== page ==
Economist 8/20/14

  1. WHEN a few intrepid humans crossed the Bering land bridge from the Old World to the New, to populate the Americas 12,000 years ago, they left many things behind. Among them were several diseases—including smallpox, malaria and tuberculosis—that remained unknown to their descendants until a larger human influx began to arrive in 1492. Or rather, in the case of tuberculosis, remained almost unknown. For New World tuberculosis, they suggest, came from seals.Where the seals themselves picked up tuberculosis remains to be determined. Their strain resembles one found in mice, and direct cross-infection between land-lubbing rodents and aquatic pinnipeds seems implausible. But not, perhaps, impossible.
  2. FIFTY years ago the first United Nations Conference on Trade and Development launched a debate about how much money rich countries should give to poor ones to reduce poverty and bolster growth. In the end, the UN settled on a figure of 0.7% of national income—a target subsequently reaffirmed by endless international powwows. Although few countries have met it, aid spending in real terms has nonetheless increased steadily ever since, to $134.8 billion in 2013.Critics reckon aid hurts its recipients by fostering dependency, propping up oppressive or incompetent regimes and pushing up the value of poor countries’ currencies, thereby undermining the competitiveness of their exports.Assessing the impact of aid on economic growth is complicated by the fact that the causality is not always clear.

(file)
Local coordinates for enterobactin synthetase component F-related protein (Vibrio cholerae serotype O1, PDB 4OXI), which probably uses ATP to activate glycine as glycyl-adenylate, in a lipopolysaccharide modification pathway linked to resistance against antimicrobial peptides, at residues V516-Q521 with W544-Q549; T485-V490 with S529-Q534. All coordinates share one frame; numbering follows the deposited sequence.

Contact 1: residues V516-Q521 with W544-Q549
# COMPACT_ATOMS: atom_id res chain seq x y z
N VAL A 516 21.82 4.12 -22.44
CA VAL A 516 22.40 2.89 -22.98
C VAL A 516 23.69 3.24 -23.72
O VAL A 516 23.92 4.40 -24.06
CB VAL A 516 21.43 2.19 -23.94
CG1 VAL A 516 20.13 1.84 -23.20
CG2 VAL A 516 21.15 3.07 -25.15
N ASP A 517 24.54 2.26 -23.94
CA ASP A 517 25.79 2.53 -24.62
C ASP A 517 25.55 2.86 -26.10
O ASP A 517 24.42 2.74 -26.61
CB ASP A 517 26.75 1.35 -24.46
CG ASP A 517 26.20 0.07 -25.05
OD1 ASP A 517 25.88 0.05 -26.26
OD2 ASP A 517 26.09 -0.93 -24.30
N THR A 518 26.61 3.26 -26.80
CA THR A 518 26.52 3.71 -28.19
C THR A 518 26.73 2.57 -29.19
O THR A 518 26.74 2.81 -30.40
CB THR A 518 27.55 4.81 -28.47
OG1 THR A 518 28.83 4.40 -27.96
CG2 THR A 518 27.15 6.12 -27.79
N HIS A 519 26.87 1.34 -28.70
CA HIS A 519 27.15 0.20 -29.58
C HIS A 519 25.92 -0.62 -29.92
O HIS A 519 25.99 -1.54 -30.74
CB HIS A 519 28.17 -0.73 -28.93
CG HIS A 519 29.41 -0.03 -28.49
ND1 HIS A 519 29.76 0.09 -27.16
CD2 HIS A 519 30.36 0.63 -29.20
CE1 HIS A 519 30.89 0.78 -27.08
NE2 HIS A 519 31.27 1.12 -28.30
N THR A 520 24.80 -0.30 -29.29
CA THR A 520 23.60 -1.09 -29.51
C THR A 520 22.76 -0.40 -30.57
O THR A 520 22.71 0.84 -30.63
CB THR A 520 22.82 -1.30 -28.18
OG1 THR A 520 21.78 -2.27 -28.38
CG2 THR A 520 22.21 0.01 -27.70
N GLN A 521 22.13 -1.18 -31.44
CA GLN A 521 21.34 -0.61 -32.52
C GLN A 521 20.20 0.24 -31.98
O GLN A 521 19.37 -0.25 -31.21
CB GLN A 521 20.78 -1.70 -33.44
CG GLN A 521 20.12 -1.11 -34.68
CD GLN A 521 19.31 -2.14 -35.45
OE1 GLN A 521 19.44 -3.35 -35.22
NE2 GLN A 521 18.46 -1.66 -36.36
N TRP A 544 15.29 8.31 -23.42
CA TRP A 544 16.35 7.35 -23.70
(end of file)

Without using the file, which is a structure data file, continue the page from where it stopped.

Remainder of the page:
3. Economist Intelligence Unit, our corporate cousin. Its annual “liveability index” puts eight of the ten most comfortable places in Australia, Canada or New Zealand. The index crunches 30 factors related to things like safety, healthcare, educational resources, infrastructure and environment in 140 cities.Over the past five years urban life has deteriorated somewhat: liveability has declined in 51 places and improved in 31 places.Interestingly, the top cities have not changed much over time. The EIU notes that they “tend to be mid-sized cities in wealthier countries with a relatively low population density.” Hence those of us in London, San Francisco and Shanghai must endure the rat-race, and dream of dwelling amid Viennese coffee houses or Vancouver’s sailing and skiing.
  4. Niger is, by the reckoning of the UN’s Human Development Index, the poorest place on earth. Most of its inhabitants eke out a living growing subsistence crops on small plots of dusty, infertile land. Despite this agricultural bias, the drought-stricken country cannot feed itself, even in good years. An estimated 2.5m people out of a total of 17m have no secure source of food.With an average of 7.6 children per woman, Niger has the world’s highest rates. Poverty, ignorance and poor access to contraception are contributing factors, as are cultural issues like competition between wives. Men in Niger tend to be polygamous, and local doctors note that their spouses often try to prove their value by outdoing each other in child births. This contributes to Niger having the highest population growth rate on earth. At current projections, the number of inhabitants will more than triple between now and 2050 to 55m.
  5. Next month Lieutenant-General Sir Nick Carter will take over as chief of the general staff for British army. The army’s new boss is also its architect: asked to find savings of £5.3 billion ($8.9 billion), he devised a plan to cut the number of full-time soldiers from 102,000 to 82,000 by 2018. The army has advertised heavily for reservists, and increased the bounties paid to regular soldiers leaving the army who join the part-timers. But Britain lacks the legal and cultural apparatus to sustain a large reserve. In America part-time soldiers who fail to show up face serious sanctions; employers keep reservists’ jobs open. By contrast the British Territorial Army, recently renamed the “Army Reserve”, has been a more amateur affair.But the most obvious change to the armed forces is a straightforward one: Britain will probably not be engaged in a major foreign war in the near future. That may hamper recruiting.
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